Israel, Hamas and British Broadcasting Corporation


As the conflict between Israel and Hamas unfolded, concerns arose about the British Broadcasting Corporation (BBC)’s coverage of the events. A BBC reporter’s language and the handling of graphic images raised questions about the broadcaster’s objectivity.

In one instance, a BBC reporter referred to “Palestinian groups” and “Palestinian militants” rather than using the term “Hamas terrorists”. This choice of words prompted questions about whether the BBC had banned the use of the term “terrorists” to describe Hamas and whether any BBC reporters or presenters had challenged this decision.

The BBC’s approach to graphic images also came under scrutiny. The broadcaster decided not to show certain images of Israeli hostages and bodies, deeming them “distressing”. This censorship raised eyebrows since the images were already circulating on social media and some Sunday newspapers’ front pages. Critics argued that by withholding such images, the BBC was sanitizing the brutality of Hamas, which had kidnapped individuals, including children, and engaged in violent acts.

While the BBC reported on the suffering of Palestinian civilians in Gaza, it was noted that the broadcaster did not address the billions of pounds in relief aid provided to Gaza by the UN and EU. Questions were raised about where this substantial sum had gone, as it seemed to have mysteriously disappeared, potentially funding arms, tunnels, and the pockets of Hamas leaders.

Another issue highlighted was the lack of clarification when Palestinian Authority representatives spoke about the suffering of Palestinian civilians without mentioning Hamas, Hezbollah, Islamic Jihad, or Iran’s involvement. The failure to make this distinction was viewed as a significant omission, as these groups play a central role in the conflict.

The choice of guests on BBC News programs also came into question. Critics pointed out that while the BBC interviewed senior Palestinian and Israeli representatives, the reporters often lacked the expertise to scrutinize their statements effectively. This led to a lack of clarity in distinguishing between Palestinian civilians and Hamas terrorists.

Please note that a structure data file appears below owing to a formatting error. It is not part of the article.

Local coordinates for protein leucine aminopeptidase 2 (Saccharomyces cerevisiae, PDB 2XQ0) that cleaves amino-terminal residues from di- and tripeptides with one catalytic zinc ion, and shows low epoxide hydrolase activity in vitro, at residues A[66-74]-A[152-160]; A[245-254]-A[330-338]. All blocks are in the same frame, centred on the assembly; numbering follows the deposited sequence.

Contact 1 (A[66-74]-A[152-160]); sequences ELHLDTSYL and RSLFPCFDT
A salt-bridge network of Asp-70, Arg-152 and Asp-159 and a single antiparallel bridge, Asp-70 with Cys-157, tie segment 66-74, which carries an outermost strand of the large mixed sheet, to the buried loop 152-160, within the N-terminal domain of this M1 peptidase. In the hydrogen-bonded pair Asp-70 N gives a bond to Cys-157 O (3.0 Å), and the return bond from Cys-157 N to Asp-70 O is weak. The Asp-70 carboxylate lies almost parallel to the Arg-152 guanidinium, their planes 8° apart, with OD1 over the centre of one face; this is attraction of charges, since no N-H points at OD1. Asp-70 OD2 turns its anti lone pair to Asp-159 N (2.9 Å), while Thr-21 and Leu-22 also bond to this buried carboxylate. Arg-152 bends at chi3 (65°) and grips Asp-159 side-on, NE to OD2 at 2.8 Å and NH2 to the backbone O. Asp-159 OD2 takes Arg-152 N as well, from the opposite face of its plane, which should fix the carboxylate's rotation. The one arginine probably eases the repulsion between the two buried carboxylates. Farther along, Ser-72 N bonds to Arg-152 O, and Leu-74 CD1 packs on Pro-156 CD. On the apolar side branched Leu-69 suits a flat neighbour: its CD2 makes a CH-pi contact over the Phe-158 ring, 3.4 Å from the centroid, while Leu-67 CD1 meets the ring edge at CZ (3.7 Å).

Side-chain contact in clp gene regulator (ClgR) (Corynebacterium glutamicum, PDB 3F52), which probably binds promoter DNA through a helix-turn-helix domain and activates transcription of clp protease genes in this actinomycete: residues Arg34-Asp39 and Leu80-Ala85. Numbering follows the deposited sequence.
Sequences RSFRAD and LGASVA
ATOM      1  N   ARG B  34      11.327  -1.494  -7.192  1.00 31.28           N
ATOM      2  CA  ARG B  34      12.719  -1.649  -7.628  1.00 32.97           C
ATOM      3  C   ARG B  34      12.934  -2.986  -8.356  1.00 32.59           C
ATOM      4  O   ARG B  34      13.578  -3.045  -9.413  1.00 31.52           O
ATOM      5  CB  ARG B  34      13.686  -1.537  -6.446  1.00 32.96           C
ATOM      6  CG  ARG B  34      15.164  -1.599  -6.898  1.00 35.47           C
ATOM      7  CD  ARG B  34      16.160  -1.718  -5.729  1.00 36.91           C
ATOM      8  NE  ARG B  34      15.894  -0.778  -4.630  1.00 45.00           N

In addition, eyewitness interviews, while emotionally charged, sometimes lacked balance. For example, a Palestinian interviewed by the BBC reported over 150 people killed in his building without asking why it had been targeted. Similarly, representatives from organizations like UNRWA and Oxfam were treated as impartial witnesses, though questions remained about their role in monitoring aid distribution in Gaza.

The BBC’s coverage was criticized for not seeking Palestinian perspectives on the Hamas attacks on Israeli civilians or addressing the history of Arab violence before World War II or Arab states’ invasions of Israel after its establishment. Instead, the focus remained on Palestinian oppression and injustice.

Concerns about the BBC’s coverage of the Israel-Hamas conflict revolved around language choice, image censorship, omission of critical questions, guest selection, and a lack of context. Critics argued that the broadcaster failed to make the essential distinction between Hamas, deemed a death cult, and Palestinian civilians who, like their Israeli counterparts, would suffer the consequences of the conflict.


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